We study the problem of strategically eliciting the preferences of a decision-maker through a moderate number of pairwise comparison queries with the goal of making them a high quality recommendation for a specific decision-making problem. We are particularly motivated by applications in high stakes domains, such as when choosing a policy for allocating scarce resources to satisfy basic human needs (e.g., kidneys for transplantation or housing for those experiencing homelessness) where a consequential recommendation needs to be made from the (partially) elicited preferences. We model uncertainty in the preferences as being set based and investigate two settings: a) an offline elicitation setting, where all queries are made at once, and b) an online elicitation setting, where queries are selected sequentially over time in an adaptive fashion. We propose robust optimization formulations of these problems which integrate the preference elicitation and recommendation phases with aim to either maximize worst-case utility or minimize worst-case regret, and study their complexity. For the offline case, where active preference elicitation takes the form of a two and half stage robust optimization problem with decision-dependent information discovery, we provide an equivalent reformulation in the form of a mixed-binary linear program which we solve via column-and-constraint generation. For the online setting, where active preference learning takes the form of a multi-stage robust optimization problem with decision-dependent information discovery, we propose a conservative solution approach. Numerical studies on synthetic data demonstrate that our methods outperform state-of-the art approaches from the literature in terms of worst-case rank, regret, and utility.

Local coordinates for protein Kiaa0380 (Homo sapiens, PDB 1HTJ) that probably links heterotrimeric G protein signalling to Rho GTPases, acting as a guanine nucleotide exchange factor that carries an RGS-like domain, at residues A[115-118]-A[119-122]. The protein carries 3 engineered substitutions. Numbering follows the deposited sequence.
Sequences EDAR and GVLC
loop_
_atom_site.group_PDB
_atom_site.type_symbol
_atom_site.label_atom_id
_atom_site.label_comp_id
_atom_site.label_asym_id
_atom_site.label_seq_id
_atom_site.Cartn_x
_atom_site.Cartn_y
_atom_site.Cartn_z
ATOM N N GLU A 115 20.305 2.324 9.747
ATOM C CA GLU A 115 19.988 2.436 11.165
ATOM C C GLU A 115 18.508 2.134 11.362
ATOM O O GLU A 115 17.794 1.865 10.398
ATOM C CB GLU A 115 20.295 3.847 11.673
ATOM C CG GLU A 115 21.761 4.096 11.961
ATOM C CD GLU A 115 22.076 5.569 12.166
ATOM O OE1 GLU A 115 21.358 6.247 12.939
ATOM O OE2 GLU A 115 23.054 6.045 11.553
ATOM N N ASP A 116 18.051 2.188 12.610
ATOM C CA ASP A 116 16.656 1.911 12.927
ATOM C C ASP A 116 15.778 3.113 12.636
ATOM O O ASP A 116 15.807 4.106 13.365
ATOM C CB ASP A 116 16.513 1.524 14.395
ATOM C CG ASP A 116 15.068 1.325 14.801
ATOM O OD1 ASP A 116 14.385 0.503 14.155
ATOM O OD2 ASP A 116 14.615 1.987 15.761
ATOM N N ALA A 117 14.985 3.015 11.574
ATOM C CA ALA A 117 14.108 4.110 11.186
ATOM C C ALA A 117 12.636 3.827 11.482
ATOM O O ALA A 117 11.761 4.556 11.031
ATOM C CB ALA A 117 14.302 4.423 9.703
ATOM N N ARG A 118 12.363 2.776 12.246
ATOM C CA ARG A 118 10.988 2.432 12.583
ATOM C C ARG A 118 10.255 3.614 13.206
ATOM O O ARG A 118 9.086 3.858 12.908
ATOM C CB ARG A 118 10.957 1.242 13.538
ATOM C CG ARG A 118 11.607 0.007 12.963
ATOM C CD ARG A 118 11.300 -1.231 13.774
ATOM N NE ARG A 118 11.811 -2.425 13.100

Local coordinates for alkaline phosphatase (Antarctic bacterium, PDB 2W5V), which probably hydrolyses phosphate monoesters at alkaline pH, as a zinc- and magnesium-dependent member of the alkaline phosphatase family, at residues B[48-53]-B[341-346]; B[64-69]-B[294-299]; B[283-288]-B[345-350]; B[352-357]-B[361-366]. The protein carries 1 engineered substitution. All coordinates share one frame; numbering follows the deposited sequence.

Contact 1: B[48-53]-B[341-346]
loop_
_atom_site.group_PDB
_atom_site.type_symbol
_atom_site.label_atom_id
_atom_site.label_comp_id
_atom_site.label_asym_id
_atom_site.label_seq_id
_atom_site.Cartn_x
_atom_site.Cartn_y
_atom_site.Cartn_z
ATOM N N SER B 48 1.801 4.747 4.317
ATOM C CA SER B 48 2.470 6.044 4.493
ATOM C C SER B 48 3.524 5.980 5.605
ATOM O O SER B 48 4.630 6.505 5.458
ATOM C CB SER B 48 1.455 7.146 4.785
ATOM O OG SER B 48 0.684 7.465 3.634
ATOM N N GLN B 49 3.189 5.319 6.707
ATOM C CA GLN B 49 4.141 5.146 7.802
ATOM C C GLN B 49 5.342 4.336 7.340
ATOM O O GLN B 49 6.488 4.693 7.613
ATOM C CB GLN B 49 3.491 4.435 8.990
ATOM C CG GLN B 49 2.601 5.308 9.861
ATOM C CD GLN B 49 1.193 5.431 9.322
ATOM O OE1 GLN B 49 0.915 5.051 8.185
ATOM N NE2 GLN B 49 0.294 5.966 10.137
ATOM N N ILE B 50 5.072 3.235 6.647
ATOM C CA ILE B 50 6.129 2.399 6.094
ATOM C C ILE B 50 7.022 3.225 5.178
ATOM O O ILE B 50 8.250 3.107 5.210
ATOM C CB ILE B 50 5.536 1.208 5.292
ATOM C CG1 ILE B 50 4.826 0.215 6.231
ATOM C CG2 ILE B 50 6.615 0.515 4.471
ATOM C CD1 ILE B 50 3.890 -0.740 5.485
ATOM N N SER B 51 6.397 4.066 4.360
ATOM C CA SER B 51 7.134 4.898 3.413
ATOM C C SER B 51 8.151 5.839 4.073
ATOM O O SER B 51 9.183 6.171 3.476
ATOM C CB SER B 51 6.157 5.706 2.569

We showcase how our methodology can be used to assist a homeless services agency in choosing a policy for allocating scarce housing resources of different types to people experiencing homelessness. We use historical data to generate candidate counterfactual housing allocation policies that differ in their fairness, efficiency, and interpretability characteristics and elicit the agency's values over these attributes.
Technical Report, University of Southern California, February 2020